'What kind of law do you practice?'

Posted October 13, 2017

I am often asked what kind of law I specialize in. People see ads for lawyers who claim to be experts in certain types of cases – accidents, bankruptcy, real estate or disability to name just a few – and they want to know where I fit into those categories.

I am proud to say that for most of my legal career, I have handled a wide variety of cases. Like the old family doctor who would take care of whatever ailed you, I have tried to help my clients with any type of legal trouble they encountered.
My cases have included contract disputes, municipal laws, real estate, church bylaws, insurance company disputes, automobile accidents, business purchases, creation of corporations and the dissolution of partnerships. Each time I take on a new kind of case, I silently thank my wonderful professors at the University of Alabama School of Law for giving me the background I need. In their classes, we were given sets of facts and then had to identify all of the legal issues posed before thinking of ways to handle them. When clients come into my office or call me, I rely on the same process of getting the facts, identifying the legal issues, and coming up with answers.
The one thing all of my cases have in common is that they challenge me to solve legal problems for my clients. Without this broad experience, I might not be able to recognize all of the legal issues, which would be a detriment to my clients. In addition, researching different areas of law and applying them to a variety of situations has always been interesting to me, and it helps me solve the problems my clients bring to me.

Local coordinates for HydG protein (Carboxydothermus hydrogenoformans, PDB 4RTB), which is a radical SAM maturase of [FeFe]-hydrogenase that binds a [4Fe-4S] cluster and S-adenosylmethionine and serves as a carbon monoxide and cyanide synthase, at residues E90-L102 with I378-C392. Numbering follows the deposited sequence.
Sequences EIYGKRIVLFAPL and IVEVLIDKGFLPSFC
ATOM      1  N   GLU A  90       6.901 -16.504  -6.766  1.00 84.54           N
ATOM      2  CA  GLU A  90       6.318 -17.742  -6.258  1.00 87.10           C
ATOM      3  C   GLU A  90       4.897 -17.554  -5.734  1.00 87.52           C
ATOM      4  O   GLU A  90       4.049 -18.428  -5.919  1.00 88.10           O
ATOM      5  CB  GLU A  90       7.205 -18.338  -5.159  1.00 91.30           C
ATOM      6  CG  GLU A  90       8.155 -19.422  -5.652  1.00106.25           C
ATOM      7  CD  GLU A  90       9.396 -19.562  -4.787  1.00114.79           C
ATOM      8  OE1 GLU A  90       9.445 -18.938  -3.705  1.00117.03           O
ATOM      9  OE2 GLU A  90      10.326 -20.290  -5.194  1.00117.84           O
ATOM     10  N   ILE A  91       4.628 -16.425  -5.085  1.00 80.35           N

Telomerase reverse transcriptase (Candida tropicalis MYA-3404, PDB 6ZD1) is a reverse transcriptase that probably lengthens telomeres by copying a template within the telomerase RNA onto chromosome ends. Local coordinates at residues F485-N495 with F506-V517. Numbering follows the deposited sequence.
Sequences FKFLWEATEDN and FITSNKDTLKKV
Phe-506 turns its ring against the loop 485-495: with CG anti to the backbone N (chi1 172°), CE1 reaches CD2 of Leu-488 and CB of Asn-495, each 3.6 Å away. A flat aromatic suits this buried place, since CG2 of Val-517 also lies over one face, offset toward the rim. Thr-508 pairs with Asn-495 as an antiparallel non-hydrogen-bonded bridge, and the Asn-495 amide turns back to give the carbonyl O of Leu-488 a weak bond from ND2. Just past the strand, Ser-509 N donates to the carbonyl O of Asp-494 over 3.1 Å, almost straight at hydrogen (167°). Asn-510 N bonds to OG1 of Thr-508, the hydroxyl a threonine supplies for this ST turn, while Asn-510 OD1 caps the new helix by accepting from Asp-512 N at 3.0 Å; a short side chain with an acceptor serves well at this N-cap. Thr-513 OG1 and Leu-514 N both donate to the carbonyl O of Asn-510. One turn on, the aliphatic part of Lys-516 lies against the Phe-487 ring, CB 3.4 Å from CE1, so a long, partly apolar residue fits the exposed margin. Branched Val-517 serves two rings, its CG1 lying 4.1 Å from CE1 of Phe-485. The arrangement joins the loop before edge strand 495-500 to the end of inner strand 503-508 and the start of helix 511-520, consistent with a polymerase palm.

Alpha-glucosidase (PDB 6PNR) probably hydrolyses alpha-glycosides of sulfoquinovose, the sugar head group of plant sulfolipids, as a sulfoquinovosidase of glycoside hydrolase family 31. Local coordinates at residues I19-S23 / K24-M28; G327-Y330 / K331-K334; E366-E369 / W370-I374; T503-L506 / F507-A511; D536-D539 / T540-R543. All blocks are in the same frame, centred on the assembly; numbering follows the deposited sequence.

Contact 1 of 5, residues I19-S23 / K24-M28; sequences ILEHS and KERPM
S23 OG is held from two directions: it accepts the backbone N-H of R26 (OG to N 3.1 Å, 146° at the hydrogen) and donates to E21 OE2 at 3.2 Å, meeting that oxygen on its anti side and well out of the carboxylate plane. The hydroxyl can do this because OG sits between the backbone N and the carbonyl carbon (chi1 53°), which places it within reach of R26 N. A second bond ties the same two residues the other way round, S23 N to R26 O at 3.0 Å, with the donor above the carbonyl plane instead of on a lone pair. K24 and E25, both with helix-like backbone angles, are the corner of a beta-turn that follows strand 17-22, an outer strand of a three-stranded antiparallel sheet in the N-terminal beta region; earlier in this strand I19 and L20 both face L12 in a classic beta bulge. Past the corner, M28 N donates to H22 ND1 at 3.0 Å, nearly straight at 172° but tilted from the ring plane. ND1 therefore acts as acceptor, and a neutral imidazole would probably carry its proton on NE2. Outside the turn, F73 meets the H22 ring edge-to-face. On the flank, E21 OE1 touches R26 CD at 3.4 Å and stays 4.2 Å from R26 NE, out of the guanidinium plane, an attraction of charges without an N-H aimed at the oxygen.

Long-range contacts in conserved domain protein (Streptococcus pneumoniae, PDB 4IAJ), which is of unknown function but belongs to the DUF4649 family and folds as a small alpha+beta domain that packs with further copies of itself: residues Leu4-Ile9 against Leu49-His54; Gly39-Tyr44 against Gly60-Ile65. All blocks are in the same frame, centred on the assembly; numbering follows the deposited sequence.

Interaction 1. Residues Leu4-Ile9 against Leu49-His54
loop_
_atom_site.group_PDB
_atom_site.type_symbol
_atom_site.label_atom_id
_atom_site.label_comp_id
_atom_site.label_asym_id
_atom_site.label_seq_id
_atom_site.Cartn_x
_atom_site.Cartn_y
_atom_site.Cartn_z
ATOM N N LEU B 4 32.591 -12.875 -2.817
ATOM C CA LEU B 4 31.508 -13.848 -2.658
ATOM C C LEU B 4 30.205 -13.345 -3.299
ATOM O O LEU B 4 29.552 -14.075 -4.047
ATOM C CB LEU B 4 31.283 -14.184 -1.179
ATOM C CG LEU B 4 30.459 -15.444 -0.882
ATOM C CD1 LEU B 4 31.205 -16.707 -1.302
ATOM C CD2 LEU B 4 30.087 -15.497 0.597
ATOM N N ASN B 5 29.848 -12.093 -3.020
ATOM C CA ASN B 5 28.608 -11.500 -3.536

While I was on the Circuit Court bench, much of my attention was devoted to family court law. You might think that family law is a fairly small and unified sort of law, but that’s not true.  It is a broad field that encompasses many types of law, including domestic relations, contracts, mortgage law, property law, business law, child custody, juvenile detention and dependency law, and adult protective services. Also during that time, I was honored to set up our county’s first Veterans Court to deal with the criminal law, substance abuse and mental health problems faced by some of the people returning to civilian life after serving their country.
I was reminded of my diverse legal background the other day when a television ad came on for an insurance company. Their slogan was “We know a thing or two because we’ve seen a thing or two.” That pretty much sums up the way I think of my legal career, and I look forward to continuing to explore the ways I can make the law work for my clients.
So my answer to “What kind of law do you practice?” is “What kind of law do you need?”


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